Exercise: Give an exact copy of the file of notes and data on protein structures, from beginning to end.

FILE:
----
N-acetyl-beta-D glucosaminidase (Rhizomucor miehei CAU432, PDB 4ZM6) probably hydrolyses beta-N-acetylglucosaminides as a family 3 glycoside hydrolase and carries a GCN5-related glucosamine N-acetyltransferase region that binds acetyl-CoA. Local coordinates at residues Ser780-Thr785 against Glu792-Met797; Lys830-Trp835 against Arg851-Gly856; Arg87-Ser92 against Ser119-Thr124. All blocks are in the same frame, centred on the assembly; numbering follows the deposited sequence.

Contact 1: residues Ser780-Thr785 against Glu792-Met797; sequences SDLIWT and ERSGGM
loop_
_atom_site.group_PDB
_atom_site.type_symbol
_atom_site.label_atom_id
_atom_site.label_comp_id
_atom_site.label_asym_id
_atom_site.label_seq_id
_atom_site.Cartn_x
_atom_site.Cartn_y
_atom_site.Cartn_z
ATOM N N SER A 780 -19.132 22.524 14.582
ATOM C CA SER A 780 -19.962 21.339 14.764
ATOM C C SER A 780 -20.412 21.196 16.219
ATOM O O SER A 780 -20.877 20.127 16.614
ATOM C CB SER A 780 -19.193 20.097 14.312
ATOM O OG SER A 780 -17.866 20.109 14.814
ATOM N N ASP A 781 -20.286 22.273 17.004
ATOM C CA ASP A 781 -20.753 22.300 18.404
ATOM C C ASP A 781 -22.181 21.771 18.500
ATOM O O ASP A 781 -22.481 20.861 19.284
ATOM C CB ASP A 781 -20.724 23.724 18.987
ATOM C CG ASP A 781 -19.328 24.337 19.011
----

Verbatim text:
N-acetyl-beta-D glucosaminidase (Rhizomucor miehei CAU432, PDB 4ZM6) probably hydrolyses beta-N-acetylglucosaminides as a family 3 glycoside hydrolase and carries a GCN5-related glucosamine N-acetyltransferase region that binds acetyl-CoA. Local coordinates at residues Ser780-Thr785 against Glu792-Met797; Lys830-Trp835 against Arg851-Gly856; Arg87-Ser92 against Ser119-Thr124. All blocks are in the same frame, centred on the assembly; numbering follows the deposited sequence.

Contact 1: residues Ser780-Thr785 against Glu792-Met797; sequences SDLIWT and ERSGGM
loop_
_atom_site.group_PDB
_atom_site.type_symbol
_atom_site.label_atom_id
_atom_site.label_comp_id
_atom_site.label_asym_id
_atom_site.label_seq_id
_atom_site.Cartn_x
_atom_site.Cartn_y
_atom_site.Cartn_z
ATOM N N SER A 780 -19.132 22.524 14.582
ATOM C CA SER A 780 -19.962 21.339 14.764
ATOM C C SER A 780 -20.412 21.196 16.219
ATOM O O SER A 780 -20.877 20.127 16.614
ATOM C CB SER A 780 -19.193 20.097 14.312
ATOM O OG SER A 780 -17.866 20.109 14.814
ATOM N N ASP A 781 -20.286 22.273 17.004
ATOM C CA ASP A 781 -20.753 22.300 18.404
ATOM C C ASP A 781 -22.181 21.771 18.500
ATOM O O ASP A 781 -22.481 20.861 19.284
ATOM C CB ASP A 781 -20.724 23.724 18.987
ATOM C CG ASP A 781 -19.328 24.337 19.011